Are you one of the millions of Americans who have a mental health issue? You may have been scared off by stories of people paying $250 or more out of pocket. However, you don’t need to continue suffering. Many places across the country offer affordable mental health care. You need to know who to ask.
Contact your insurance company if you have health insurance. Some insurance plans cover or partially cover mental health care. If so, the insurance agent can provide a wealth of information for you. That may include how to look for treatment, a list of which mental health practitioners are part of the network, what co-pays or reimbursement you can expect, and how many sessions of therapy your insurance plan covers.
If you can’t currently afford health insurance, you can also investigate whether you qualify for Medicare and Medicaid. These programs may offer mental health services. However, what they offer varies state by state. Speak to a Medicare or Medicaid representative to figure out if you qualify and what benefits you could receive.
Some therapists work under a sliding fee scale. They provide lower-cost therapy to a certain number of clients of limited income. The threshold for discounted treatment varies from one practitioner to the next. You’ll need to call to find out if you qualify. However, even if this therapist is not taking on new clients and does not offer services within your budget, they may still be able to help. Many therapists can point you toward other practitioners they know of who offer sliding scale payment plans.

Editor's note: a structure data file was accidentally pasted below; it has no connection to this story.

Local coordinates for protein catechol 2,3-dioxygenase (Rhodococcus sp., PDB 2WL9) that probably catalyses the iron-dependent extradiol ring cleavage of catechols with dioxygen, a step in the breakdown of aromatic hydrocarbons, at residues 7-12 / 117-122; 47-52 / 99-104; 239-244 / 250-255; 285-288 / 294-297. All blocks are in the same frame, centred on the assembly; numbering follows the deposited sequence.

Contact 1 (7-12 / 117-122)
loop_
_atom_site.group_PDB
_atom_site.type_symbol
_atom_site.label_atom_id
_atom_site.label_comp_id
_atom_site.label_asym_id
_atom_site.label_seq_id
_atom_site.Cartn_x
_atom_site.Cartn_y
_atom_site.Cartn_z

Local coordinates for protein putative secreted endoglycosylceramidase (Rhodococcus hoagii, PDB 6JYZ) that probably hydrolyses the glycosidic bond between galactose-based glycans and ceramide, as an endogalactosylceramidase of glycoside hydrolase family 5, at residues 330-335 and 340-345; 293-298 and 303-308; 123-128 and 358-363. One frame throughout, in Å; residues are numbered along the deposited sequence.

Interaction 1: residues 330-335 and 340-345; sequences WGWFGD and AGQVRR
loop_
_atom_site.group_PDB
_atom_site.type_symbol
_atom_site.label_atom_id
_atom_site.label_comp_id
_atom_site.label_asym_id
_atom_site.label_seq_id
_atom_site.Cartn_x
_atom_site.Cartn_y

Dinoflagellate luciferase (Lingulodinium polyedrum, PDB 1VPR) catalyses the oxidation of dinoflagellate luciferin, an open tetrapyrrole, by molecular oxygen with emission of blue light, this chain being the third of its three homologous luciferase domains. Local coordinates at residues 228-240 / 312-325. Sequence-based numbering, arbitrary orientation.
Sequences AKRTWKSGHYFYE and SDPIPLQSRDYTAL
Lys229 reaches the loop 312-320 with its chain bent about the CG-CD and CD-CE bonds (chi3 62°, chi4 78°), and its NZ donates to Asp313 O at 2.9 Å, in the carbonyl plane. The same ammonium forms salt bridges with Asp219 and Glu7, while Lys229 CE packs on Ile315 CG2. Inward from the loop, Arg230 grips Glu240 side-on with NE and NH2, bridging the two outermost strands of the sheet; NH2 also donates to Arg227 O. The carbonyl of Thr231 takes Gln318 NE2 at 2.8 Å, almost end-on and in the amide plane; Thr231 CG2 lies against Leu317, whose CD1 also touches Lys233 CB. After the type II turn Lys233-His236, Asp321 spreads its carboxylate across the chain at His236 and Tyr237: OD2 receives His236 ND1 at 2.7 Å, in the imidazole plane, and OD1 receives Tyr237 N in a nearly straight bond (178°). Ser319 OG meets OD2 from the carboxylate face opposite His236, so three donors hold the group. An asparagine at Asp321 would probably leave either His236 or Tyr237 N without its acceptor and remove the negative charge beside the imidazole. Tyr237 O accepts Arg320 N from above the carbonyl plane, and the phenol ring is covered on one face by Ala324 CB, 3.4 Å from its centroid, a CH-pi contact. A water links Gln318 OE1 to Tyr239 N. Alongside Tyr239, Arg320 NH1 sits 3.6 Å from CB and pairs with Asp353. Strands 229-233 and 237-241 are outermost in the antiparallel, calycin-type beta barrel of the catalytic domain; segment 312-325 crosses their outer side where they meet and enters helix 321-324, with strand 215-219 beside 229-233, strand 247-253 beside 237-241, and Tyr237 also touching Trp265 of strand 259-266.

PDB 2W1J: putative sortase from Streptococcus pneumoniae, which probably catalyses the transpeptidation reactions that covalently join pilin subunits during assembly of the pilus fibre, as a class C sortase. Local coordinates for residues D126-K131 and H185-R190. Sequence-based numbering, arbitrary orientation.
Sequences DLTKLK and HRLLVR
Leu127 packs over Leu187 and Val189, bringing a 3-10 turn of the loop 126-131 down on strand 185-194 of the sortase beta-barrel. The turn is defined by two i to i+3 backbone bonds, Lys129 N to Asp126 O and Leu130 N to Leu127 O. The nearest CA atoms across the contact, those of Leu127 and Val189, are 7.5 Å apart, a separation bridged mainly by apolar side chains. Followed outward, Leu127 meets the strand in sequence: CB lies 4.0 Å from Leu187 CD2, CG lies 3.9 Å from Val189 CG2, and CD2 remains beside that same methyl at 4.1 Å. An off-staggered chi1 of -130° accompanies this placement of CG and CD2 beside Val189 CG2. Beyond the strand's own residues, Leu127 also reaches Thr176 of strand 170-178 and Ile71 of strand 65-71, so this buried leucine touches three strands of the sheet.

So how do you find a therapist to work with? You may want to ask a family member or trusted friend for recommendations. Otherwise, you can find a listing of therapists throughout the USA and Canada through psychologytoday.com/us/therapists. Finally, look up therapists in your local phone book or pull up a search engine and search for therapists in your town and state.
Universities and Teaching Hospitals
If you’re a college student, you probably have access to mental health services through the campus clinic. Call or drop by to learn about any fees that may apply and schedule an appointment. Otherwise, reach out to local colleges with a psychology program and teaching hospitals. These places may have therapists in training and graduate students who are gaining face-to-face experience with real clients. These therapists will be working under the supervision of a licensed mental health practitioner, so you should receive outstanding care for low cost or possibly even for free.
Don’t forget about community resources such as local churches, charity organizations, and support groups. These may or may not lead to one-on-one therapy with a trained professional. However, many people with depression have found strength, support, and resources from a community of people who understand what they’re going through.
Connect to the Mental Health Network
Mental health care isn’t a luxury. It’s a necessity for the millions who suffer from depression. There are resources available, from insurance plans to the community itself, that can direct you to the care you need at a price you can afford.
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